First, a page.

Nelson continues,

We have both dairy and beef cattle. Most of the cows give birth to their calves in a pasture close to our house. This calf had been born about an hour before it was preyed upon. I had checked on the mother and baby and all were doing well. I had left them alone, yet they were still in my sight while I finished feeding the rest of the cattle. I was about 300 feet away from the cow and calf when I saw a horrific sight, a timber wolf was attacking the calf and its mother was frantically trying to protect it. I was able to scare the wolf away by hollering and making a lot of noise, however noise and human presence doesn’t always scare away hungry wolves. The calf didn’t appear to sustain very many injuries, however, it later died from an infection as a result of the attack despite the care given under the direction of our veterinarian. This is just one of several stories from our farm. We strive for the health, safety and care of our animals, however, the actions of predators can be very unpredictable.


Calf remains from wolf attack
Calf remains from wolf attack

Sarah and Miles Kuschel live in Cass County, which is half way between Duluth and Fargo. They, too, have experienced dead livestock due to wolf attacks. 

We have been impacted by wolves on our ranch. Everything from the cattle being harassed by wolf packs, them killing calves and during times they will hamstring full grown cows (I had no idea what yhid meant but to hamstring a cow means a wolf takes ahold of the back end of the cow and rip out the rump upper leg muscles and tendons and then just leave the cow unable to get up. Usually she is still alive and would be left to suffer. This is seen the most in the fall when they are teaching the pups to hunt). Yes, a little graphic. 
wolf prints
Wolf prints


cow remains after wolf attack
Cow remains after wolf attack
Chute also responds:

25 – 40 years ago it was very rare to see a gray wolf in our area as most wolves were in areas with less human populated areas in far north/northeastern Minnesota. Today the wolf population has flourished under protection. Wolf packs have naturally needed to spread out and cover much more area to find adequate food to feed the larger wolf numbers. Extreme protections have allowed the wolf to become fearless of human activities adapting to areas of easy prey (food source) thus frequently looking for “lunch” in livestock pastures, pens and farmyards. The wolf range currently covers much of the area north of I-94.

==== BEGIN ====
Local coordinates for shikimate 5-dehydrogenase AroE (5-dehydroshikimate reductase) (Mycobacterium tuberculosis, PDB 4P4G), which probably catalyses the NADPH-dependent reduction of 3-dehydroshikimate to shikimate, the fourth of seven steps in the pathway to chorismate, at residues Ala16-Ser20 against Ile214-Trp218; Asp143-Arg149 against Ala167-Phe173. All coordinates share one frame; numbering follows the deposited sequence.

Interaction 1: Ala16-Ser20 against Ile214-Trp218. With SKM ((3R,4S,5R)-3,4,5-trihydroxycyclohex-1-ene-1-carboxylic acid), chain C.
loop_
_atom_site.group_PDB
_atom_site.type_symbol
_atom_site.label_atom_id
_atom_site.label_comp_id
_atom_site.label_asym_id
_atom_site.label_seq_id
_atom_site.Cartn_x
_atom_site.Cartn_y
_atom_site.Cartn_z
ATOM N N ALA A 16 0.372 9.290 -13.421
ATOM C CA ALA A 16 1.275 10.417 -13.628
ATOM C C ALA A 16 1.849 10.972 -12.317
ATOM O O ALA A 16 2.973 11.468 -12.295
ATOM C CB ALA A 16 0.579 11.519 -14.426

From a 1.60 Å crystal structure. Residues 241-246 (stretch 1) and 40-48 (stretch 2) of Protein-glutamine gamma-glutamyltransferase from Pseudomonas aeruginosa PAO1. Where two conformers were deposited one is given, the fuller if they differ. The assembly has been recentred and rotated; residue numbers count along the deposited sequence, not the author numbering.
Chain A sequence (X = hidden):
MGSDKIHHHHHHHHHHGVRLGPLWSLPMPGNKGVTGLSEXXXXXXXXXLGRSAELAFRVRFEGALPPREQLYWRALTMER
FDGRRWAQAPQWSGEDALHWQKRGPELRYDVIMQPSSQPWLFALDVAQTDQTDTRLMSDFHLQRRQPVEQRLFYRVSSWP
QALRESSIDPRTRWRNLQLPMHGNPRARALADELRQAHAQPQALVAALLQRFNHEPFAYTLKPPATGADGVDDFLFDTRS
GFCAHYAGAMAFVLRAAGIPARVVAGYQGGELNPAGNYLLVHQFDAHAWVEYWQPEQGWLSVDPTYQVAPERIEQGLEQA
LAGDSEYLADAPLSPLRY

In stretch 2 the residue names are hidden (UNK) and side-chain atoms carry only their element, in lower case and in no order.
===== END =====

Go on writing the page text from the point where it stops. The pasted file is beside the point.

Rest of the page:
Farmers are compensated with indemnity payments from the government. The government will pay (market price) farmers for their livestock losses. The problem with the program is sometimes the state money runs out of money or farmers don’t know when they will receive their payments, which makes it difficult to run a farming business. Also, the indemnity program does not compensate farmers for livestock where the wolf has devoured the entire animal. The program requires livestock remains in order to be compensated. Another issue the indemnity program does not take into consideration the harassment from wolves (cattle are often times rattled when wolves are near), which can and does affect reproduction. It’s estimated that only 10-33% of livestock deaths from wolves are compensated. 

The other issue that causes concern is the apparent lack of fear of humans. Again, Nelson states,